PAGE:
In the next few months, policymakers across New England may commit tens of billions of ratepayers’ dollars to gas pipelines and electric transmission that will shape the region’s energy future for decades to come. Some of the projects probably make sense, and could help to replace the region’s outdated power plants with cleaner resources, stabilize costs, and reduce greenhouse gas (GHG) emissions. However, as Part I of this analysis series described, bigger is not necessarily better – particularly when it comes to pipelines – since the region is already struggling with over-reliance on natural gas.
The Challenge A previous post, Massachusetts Net Metering and Solar Policy Status and Next Steps , addressed the Net Metering and Solar Task Force report and outlined some considerations for reforms going forward. Front and center right now is the issue of statutory net metering caps,* which limit the amount of solar that can be credited for generating electricity. These caps have been reached in National Grid’s service territory, which is preventing municipal, community-shared, and low-income solar projects from moving forward in 171 cities and towns across the Commonwealth. Policymakers in the Baker Administration and Legislature have made it clear
…“The big energy winners this session were rooftop solar and natural gas,” said a statement from Bill Dornbos, Connecticut director and senior attorney for the regional advocacy group Acadia Center. “We’re committed to making potentially massive new investments in both the clean fuel of the future and the best of the old-school fossil fuels. I’m not sure both can be right, but we’re placing the bets, and they’re in the hundreds of millions of dollars.”…
…”The end of the day, the really cutting-edge energy legislation didn’t make its way through,” said William Dornbos, the state director of the Acadia Center, an energy and environment advocate. The highest-profile part of the bill had initially been a $10 cap on the fixed monthly fee on residential electricity bills; the cap was later reduced to a list of definitions for costs that utilities could allocate to the fixed fee…
A group of 44 organizations, including sustainable energy and environmental advocates, solar developers, public health organizations, and community groups, have proposed the Next Generation Solar Policy Framework for Massachusetts, which they say would put the state on a path to a self-sustaining solar industry that can help the state meet its energy and environmental goals… “It is indisputable that solar power is now part of the Commonwealth’s economic and energy future,” said Daniel L. Sosland, Acadia Center President.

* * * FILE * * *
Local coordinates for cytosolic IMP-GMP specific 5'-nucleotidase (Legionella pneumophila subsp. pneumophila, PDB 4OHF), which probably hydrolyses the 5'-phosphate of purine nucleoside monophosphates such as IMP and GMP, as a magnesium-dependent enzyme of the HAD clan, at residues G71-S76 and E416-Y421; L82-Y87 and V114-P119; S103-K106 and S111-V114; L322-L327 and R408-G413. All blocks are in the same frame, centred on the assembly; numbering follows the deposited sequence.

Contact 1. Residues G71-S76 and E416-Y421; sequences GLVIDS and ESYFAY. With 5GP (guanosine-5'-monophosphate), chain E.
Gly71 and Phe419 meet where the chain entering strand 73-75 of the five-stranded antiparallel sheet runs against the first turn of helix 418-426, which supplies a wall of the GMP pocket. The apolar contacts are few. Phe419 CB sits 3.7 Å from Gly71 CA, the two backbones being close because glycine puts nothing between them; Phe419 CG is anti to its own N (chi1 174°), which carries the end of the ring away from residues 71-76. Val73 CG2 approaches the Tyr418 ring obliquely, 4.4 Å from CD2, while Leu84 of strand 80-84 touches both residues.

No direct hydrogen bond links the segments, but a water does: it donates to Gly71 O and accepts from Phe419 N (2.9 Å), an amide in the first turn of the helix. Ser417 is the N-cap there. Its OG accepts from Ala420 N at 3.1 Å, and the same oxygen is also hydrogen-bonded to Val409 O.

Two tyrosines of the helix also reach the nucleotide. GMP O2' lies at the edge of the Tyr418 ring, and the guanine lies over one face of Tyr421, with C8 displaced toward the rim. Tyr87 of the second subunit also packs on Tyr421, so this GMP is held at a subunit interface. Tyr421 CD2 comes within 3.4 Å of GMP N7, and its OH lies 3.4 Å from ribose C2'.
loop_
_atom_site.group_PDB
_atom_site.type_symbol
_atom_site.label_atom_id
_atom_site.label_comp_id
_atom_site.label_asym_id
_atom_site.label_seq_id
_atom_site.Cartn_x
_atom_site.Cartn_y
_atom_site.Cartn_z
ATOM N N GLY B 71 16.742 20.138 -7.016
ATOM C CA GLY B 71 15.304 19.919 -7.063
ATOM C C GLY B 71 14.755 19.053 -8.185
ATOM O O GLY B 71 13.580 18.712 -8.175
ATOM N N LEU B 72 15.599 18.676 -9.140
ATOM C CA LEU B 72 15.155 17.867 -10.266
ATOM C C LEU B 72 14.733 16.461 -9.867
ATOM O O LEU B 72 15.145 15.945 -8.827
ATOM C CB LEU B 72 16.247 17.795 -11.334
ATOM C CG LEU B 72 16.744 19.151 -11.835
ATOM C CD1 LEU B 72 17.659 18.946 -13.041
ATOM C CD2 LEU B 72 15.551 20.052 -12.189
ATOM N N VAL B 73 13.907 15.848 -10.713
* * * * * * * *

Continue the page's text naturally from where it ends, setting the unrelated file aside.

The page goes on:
New England’s energy system is not mired in the crisis that many people assume it is, the nonprofit, nonpartisan Acadia Center argues in a policy paper published this week by Commonwealth Magazine. The article — to be followed by two more parts over the next few weeks — argues that New England energy markets performed well during record cold in 2015, undercutting the widespread belief that the six states in the region need aggressive action to head off looming shortages. (This article is available only with a subscription to EnergyWire or E&E Publishing)
Forty-Four Organizations Propose Next Generation Solar Policy Framework for Massachusetts and Call for Lifting of Net Metering Caps
Boston, MA – In advance of a hearing today on solar policy at the Joint Committee on Telecommunications, Utilities, and Energy Committee at the Massachusetts legislature, forty-four organizations, including sustainable energy and environmental advocates, solar developers, public health organizations, and community groups, are proposing the Next Generation Solar Policy Framework for Massachusetts. This framework would put us on a pathway to a self-sustaining solar industry that can help our state continue a record of success on jobs inside and outside the solar industry, meet its energy and environmental goals, and ensure all citizens and communities have access to solar resources.
New England’s energy system is at an important juncture, but we are not facing a crisis. After last year’s winter, many argued for radical action to head off looming shortages and increasing prices. However, when we look at how well the energy system weathered the record-cold of 2015, the crisis narrative breaks down. Furthermore, when considering the potential financial motivations behind some of the proposed “solutions,” a more complicated picture emerges. This three-part analysis series endeavors to clarify this picture by describing the problem and risks that New England faces, the steps that states are taking to address the problem,